“Whatever you need.” my father reassures the person on the other line, as the toy car clatters to the white-tiled ground floor. “Yes. Yes. Do you want me to mail the check to–? Okay. Sure. Come and pick it up.”
“Tatty,” I call to him once the line disconnects. “Why do you help these people? Wouldn’t we have more money for vacation if you stopped?”
“Moshe,” he lowers his gaze to meet mine. “One day you’ll understand. I promise.”
“Well, Moshe…” deep creases form on my father’s forehead. Have I said something wrong? “One day you’ll realize that money sitting in an account isn’t ours – not really.”
“What do you mean? If it’s in our bank, how can it not be ours?”
“That kind of thing can be taken away from us in an instant. But tzedaka?” My father’s eyes light up. “No one can ever take away the help you’ve given others. They can’t withdraw a mitzvah you’ve already done!”
Nodding comprehension, I force out the toothiest grin I can muster, but inside, a deep-seated fear begins to mount. I’m worried about the effects of his deeds on my family, but only in a small way. What truly scares me is the likelihood that I’ll never be able to keep up with him, that I’ll never give him nachas – or make him proud. Already, I comprehend that my father’s greatest aspiration is for his children to do better than he has – to be better. A sinking feeling digs talons into my chest. How can I ever compete?
“Moshe, let’s meet him,” my father drags me over to Eyal and, for a moment, I’m relieved he can’t see the way I’m staring at his scars. I can tell he looked normal beneath the evidence of his scrimmage with Death. We exchange short pleasantries and I can’t get away fast enough. I race back to my spot in the stairwell and listen from between the banisters.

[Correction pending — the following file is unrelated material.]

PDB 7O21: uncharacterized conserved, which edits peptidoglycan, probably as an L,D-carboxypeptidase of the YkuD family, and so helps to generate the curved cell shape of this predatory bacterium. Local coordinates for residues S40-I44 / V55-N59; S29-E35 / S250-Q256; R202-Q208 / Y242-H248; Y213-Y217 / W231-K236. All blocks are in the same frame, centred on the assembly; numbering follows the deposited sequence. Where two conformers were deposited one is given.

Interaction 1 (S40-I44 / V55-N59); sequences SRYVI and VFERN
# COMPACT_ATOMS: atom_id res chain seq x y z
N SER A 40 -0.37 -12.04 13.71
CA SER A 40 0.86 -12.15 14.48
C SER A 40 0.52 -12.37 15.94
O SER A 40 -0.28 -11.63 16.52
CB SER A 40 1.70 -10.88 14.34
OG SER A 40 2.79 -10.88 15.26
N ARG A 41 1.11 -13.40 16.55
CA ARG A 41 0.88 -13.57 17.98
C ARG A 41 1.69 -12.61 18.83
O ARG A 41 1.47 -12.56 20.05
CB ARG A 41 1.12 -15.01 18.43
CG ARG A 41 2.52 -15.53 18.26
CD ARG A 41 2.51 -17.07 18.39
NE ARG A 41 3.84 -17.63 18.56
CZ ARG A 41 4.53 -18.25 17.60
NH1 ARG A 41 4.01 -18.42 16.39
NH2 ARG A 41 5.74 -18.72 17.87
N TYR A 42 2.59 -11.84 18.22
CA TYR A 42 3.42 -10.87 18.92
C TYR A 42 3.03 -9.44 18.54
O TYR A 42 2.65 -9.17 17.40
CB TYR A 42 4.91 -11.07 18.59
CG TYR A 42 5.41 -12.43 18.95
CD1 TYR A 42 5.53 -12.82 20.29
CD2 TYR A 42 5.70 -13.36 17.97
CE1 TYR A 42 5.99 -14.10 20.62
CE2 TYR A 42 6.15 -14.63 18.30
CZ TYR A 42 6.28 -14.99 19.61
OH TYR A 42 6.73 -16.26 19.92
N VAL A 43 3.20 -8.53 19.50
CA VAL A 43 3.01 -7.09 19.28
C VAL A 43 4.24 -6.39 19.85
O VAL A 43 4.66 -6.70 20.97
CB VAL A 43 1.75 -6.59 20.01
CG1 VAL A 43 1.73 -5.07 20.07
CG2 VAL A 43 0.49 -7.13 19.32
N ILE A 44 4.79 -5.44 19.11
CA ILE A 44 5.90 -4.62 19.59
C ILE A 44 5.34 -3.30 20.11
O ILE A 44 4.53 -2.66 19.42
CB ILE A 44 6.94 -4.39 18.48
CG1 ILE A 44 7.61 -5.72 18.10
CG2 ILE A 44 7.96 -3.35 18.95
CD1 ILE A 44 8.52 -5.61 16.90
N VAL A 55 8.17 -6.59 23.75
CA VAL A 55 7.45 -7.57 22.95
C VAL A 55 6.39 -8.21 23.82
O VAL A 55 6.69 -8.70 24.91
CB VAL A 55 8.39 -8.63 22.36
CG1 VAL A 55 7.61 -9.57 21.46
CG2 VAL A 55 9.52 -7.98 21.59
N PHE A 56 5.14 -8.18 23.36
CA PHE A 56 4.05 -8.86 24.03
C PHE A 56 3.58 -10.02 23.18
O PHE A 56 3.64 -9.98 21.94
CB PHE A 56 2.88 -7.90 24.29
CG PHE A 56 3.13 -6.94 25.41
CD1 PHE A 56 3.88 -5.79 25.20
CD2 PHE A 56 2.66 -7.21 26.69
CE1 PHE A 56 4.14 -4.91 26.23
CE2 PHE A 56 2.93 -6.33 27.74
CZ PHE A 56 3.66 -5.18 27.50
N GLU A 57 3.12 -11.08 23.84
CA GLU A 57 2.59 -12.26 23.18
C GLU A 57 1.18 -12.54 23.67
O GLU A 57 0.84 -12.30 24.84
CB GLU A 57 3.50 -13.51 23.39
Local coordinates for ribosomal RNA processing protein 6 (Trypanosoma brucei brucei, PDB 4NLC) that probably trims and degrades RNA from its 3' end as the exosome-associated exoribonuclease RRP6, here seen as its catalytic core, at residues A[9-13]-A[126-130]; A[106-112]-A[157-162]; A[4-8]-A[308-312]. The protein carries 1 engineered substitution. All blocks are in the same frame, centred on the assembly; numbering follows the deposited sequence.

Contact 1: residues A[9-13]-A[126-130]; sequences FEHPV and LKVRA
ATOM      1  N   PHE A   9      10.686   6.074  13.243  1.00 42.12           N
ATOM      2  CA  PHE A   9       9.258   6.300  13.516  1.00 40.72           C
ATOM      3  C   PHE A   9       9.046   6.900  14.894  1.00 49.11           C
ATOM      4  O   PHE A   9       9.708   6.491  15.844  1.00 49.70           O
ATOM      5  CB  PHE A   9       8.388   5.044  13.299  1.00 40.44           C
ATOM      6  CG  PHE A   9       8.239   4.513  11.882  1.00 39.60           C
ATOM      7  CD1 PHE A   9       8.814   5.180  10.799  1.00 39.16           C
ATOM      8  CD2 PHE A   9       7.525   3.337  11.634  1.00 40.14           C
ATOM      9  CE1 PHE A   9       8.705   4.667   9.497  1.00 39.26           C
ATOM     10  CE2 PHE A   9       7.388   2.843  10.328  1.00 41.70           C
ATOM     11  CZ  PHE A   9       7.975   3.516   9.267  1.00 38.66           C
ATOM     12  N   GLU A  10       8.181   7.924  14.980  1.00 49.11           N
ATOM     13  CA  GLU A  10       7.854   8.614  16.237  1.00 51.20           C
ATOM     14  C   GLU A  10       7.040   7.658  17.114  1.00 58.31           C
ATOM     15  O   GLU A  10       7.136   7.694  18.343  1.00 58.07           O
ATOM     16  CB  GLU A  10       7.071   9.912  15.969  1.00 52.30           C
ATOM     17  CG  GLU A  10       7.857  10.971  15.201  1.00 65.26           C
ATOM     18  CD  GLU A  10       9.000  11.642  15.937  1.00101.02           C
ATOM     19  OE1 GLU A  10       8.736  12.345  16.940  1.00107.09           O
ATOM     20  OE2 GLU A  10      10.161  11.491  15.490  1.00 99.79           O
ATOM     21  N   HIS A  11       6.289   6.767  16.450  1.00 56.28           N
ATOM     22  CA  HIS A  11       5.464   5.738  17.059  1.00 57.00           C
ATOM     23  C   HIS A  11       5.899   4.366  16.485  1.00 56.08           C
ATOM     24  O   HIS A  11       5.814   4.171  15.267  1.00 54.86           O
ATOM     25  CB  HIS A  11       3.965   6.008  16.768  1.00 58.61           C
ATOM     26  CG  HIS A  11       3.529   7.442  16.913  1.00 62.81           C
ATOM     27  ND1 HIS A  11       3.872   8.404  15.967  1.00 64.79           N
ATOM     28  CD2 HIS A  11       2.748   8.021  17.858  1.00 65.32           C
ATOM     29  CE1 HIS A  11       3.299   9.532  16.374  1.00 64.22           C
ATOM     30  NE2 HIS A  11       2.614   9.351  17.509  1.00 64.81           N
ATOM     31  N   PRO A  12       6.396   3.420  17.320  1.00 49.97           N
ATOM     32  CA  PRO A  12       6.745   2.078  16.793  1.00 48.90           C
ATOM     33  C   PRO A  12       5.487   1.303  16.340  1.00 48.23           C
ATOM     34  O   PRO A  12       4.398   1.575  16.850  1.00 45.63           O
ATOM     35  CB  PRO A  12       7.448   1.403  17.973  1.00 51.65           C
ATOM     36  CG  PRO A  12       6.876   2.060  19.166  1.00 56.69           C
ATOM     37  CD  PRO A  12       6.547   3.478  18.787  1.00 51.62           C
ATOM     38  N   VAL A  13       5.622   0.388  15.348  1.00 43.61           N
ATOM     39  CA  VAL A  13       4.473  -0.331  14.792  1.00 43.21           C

“Sorry this happened to you.”
“Yeah, me too.”
“Are they showing you a good time while you’re here?”
“Showing? Is that a joke?”
“Huh? Oh, Darn. Sometimes I don’t think…”
“It’s okay. Just teasing you.”
“What’re your hobbies?”
“Yeah. Stuff you like to do for fun.”
“I enjoy fast cars.”
“Really! Same here.”
“I used to dream about owning something with torque.”
“Have you ever sat inside a Z8?”
“The BMW? Not yet, but I hear it’s a real beaut.”
“I’ve got an idea…Tell me, what do they have you doing tomorrow?”
This apple will always worry that the tree from which it fell is too distant. Truth is, I’m still comfortable at my father’s feet, living and learning while I ripen at the roots of his towering trunk.
My father continues to teach me, by example, that the giving never stops, that despite inevitable hurt and loss, we must contribute where we can – for once the good deed is done, it can’t be pried from our grasp – not ever.
I wasn’t present the day my father let a blind terror victim loose on the racetrack. He wouldn’t have put my life at risk even if he hadn’t staged his stunt with Eyal and the BMW on a school day. But if you’re like me, you can hear the soothing melody: a blind man’s triumphant howl, a stream of wind whipping through his hair, a violent engine revving underfoot.
That’s the legacy of the man I most respect. It’s how I will always see my father before me.